The Next Wave

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As a boy growing up in Rhode Island I came to love body surfing. I’d wade out into the water, the last of the rolling waves lapping at my ankles and calves until I was up to my waist in ocean. It was important not to go out too far. I had to able to jump or the waves would just wash by me; I also had to find that spot where the wave raised up and revealed itself, pulling out of its heavy, deep sea roots in its last lurch toward land.

Once I’d found the spot I waited. If it was a good day the waiting was as fun as the surfing. I’d stand with the tide rising and sinking around me, my eyes trained on the undulating horizon. There were always waves coming, the question was which was worth riding. If it were small it wouldn’t have the energy to carry me, and riding it felt too much like swimming. So I’d wait, trying to read the ocean’s shrugs and swells, knowing the eyes could tell you stories if you wanted to hear them, stories of perfects waves that dissolved into nothing as they washed uselessly by. 

It was the body that never lied. I’d feel a good wave before I truly saw it, the water rushing out toward sea, and my legs and hips feeling the energy of what was coming. Then all at once, there it was, and there was no doubting what I was seeing, the oncoming mass both menacing and inviting. I’d see that wave and think, “This is why you’re here. You asked for this.” If I was scared I could always dive under it, feel it roll over me like some great sea creature, but I believed there was no such thing as a wave too big to ride. So I’d crouch, poised to spring, and just as the water sucked out between my legs, I’d close my eyes and leap.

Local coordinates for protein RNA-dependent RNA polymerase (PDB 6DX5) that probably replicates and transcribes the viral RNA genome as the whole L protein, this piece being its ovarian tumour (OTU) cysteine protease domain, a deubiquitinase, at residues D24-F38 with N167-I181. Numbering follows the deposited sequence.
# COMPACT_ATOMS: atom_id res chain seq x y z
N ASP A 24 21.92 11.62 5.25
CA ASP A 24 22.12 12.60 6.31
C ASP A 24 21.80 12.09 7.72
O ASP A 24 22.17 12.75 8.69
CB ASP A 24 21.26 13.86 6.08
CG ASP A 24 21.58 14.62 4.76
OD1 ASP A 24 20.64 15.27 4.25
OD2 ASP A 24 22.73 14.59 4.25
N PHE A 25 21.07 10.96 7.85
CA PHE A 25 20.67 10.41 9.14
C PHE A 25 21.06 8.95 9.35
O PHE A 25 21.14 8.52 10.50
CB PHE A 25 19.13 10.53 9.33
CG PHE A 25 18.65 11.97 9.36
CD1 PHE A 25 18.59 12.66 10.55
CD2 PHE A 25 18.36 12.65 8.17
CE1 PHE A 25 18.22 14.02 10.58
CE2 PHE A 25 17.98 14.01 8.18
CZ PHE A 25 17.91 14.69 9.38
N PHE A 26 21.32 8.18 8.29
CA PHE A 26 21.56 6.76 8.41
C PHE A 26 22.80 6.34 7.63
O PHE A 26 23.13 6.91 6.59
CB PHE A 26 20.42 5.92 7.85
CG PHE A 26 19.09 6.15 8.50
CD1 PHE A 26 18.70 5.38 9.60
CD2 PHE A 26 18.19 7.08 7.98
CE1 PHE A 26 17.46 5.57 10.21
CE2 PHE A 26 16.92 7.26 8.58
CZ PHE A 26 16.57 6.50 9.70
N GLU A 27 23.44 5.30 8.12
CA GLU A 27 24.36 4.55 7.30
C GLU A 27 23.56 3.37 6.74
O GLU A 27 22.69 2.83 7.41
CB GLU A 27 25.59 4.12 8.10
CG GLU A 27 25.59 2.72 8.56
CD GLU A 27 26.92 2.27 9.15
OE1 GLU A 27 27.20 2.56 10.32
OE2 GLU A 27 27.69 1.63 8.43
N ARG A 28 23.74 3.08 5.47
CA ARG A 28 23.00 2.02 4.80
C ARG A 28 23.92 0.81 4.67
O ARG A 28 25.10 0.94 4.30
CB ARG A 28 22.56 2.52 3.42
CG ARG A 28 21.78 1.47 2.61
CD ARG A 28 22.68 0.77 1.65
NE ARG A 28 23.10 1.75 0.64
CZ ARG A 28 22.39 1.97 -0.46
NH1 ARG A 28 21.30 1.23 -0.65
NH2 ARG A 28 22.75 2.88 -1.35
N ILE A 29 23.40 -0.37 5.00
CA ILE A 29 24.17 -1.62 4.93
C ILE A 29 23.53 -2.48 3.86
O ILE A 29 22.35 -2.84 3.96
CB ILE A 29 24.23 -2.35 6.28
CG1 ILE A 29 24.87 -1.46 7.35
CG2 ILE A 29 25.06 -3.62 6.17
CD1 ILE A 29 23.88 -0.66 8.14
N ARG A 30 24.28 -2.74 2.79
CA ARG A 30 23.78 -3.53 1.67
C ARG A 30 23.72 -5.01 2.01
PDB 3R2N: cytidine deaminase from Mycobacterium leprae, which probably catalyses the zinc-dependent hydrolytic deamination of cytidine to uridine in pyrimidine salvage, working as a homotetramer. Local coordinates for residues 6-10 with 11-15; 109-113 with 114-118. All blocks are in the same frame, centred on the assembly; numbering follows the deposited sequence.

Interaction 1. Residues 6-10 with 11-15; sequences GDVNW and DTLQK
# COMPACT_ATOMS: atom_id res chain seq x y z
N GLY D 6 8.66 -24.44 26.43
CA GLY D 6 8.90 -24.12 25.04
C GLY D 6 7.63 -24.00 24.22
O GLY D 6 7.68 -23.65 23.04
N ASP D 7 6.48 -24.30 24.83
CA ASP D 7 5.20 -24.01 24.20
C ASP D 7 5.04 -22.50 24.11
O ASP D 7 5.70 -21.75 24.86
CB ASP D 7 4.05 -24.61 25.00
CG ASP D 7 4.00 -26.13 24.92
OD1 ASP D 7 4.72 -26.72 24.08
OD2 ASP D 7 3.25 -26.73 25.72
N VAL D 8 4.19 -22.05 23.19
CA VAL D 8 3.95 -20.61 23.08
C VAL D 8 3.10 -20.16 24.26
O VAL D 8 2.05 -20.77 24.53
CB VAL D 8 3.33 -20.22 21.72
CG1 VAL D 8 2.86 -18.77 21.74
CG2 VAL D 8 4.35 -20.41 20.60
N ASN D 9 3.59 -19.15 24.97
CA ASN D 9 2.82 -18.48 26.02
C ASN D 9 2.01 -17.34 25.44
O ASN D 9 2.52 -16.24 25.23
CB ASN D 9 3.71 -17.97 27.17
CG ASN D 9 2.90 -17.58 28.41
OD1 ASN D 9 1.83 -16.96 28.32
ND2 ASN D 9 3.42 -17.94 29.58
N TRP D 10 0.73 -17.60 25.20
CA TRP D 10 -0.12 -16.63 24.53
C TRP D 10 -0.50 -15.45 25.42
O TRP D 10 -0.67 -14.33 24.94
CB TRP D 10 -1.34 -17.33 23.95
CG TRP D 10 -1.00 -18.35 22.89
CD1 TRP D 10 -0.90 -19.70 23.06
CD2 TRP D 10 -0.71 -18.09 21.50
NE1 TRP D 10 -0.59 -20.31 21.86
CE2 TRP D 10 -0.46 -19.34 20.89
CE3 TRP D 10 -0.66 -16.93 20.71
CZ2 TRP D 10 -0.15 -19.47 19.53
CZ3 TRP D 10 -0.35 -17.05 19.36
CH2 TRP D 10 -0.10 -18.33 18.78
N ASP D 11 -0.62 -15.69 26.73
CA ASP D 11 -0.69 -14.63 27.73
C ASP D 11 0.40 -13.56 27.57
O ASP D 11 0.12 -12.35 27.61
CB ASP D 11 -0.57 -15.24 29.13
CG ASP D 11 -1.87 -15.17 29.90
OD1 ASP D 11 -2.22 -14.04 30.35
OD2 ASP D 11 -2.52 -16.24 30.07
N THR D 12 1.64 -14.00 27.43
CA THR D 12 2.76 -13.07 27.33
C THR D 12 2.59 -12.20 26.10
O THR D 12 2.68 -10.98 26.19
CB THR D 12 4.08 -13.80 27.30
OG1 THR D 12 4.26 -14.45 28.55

I knew immediately whether I’d caught it. If I’d gone too late or too soon it was as if the wave had disappeared, and I’d open my eyes and there I’d be, a few feet from where I’d jumped watching it run away from me. But if I timed it right, the wave actually caught me, and I’d feel myself suspended in it and above it. My only job was to stay still and straight; the wave did everything else. For a short, forward-rushing moment I felt a part of something bigger than me but not beyond me.

Until what had begun with such force and urgency rolled gently to its conclusion. I’d find myself at the water’s edge, and I’d stand up, and take a moment before returning. I knew there were waves that were so massive and violent that they’d just crash into the beach as if hitting a wall. You couldn’t actually catch those. Every single wave had its own touch of that, a drive that could kill or carry you. That was what made them worth riding, though you couldn’t think about dying if you wanted to go back out. All your attention had to remain on the next wave, the next opportunity, the next idea, which came toward you as endlessly as the ocean.

If you like the ideas and perspectives expressed here, feel free to contact me about individual coaching and group workshops.